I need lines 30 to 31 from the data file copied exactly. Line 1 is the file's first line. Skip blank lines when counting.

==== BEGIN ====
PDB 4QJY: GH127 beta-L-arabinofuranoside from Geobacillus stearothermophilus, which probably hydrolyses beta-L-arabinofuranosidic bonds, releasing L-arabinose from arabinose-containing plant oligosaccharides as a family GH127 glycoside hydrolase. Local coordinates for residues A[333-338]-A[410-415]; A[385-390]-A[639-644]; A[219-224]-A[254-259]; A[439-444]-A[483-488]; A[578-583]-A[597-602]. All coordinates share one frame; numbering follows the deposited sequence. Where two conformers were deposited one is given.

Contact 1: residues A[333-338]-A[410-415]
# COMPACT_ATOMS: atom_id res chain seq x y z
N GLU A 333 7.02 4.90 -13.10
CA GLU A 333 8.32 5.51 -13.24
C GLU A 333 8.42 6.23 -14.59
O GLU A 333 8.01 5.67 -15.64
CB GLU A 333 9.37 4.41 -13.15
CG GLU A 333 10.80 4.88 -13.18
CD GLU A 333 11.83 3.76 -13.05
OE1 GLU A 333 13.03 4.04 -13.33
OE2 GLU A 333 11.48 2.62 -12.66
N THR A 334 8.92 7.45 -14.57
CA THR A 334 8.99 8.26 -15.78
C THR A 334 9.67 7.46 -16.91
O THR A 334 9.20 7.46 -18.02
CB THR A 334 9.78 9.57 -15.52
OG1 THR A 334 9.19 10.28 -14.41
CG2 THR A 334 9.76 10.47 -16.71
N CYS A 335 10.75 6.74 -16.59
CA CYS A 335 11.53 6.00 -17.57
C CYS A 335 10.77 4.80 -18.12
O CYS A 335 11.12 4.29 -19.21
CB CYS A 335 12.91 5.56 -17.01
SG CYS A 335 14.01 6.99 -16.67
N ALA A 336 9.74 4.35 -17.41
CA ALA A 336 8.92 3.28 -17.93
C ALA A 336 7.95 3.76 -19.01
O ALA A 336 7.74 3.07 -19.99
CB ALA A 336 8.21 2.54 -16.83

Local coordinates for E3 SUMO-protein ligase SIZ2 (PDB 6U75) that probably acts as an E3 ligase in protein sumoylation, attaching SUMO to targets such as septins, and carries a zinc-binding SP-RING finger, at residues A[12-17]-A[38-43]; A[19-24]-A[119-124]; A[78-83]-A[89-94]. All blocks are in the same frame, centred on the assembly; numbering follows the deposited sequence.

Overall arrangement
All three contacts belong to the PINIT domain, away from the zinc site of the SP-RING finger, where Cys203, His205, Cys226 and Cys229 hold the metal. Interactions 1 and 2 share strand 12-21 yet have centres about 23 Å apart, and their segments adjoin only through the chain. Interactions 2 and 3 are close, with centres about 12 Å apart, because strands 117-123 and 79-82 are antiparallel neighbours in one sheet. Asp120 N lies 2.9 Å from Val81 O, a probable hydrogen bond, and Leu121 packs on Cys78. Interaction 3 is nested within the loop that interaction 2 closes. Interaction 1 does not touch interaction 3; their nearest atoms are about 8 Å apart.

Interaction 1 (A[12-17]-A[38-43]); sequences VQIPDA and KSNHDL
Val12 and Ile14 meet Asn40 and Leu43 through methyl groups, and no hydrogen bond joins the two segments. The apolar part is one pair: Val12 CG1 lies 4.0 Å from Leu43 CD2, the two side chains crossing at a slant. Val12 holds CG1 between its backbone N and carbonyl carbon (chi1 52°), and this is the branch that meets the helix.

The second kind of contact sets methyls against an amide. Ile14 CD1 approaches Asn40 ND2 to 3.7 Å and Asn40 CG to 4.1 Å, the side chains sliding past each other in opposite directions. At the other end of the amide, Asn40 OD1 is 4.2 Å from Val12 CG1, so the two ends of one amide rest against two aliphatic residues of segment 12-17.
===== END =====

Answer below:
CB ALA A 336 8.21 2.54 -16.83

Local coordinates for E3 SUMO-protein ligase SIZ2 (PDB 6U75) that probably acts as an E3 ligase in protein sumoylation, attaching SUMO to targets such as septins, and carries a zinc-binding SP-RING finger, at residues A[12-17]-A[38-43]; A[19-24]-A[119-124]; A[78-83]-A[89-94]. All blocks are in the same frame, centred on the assembly; numbering follows the deposited sequence.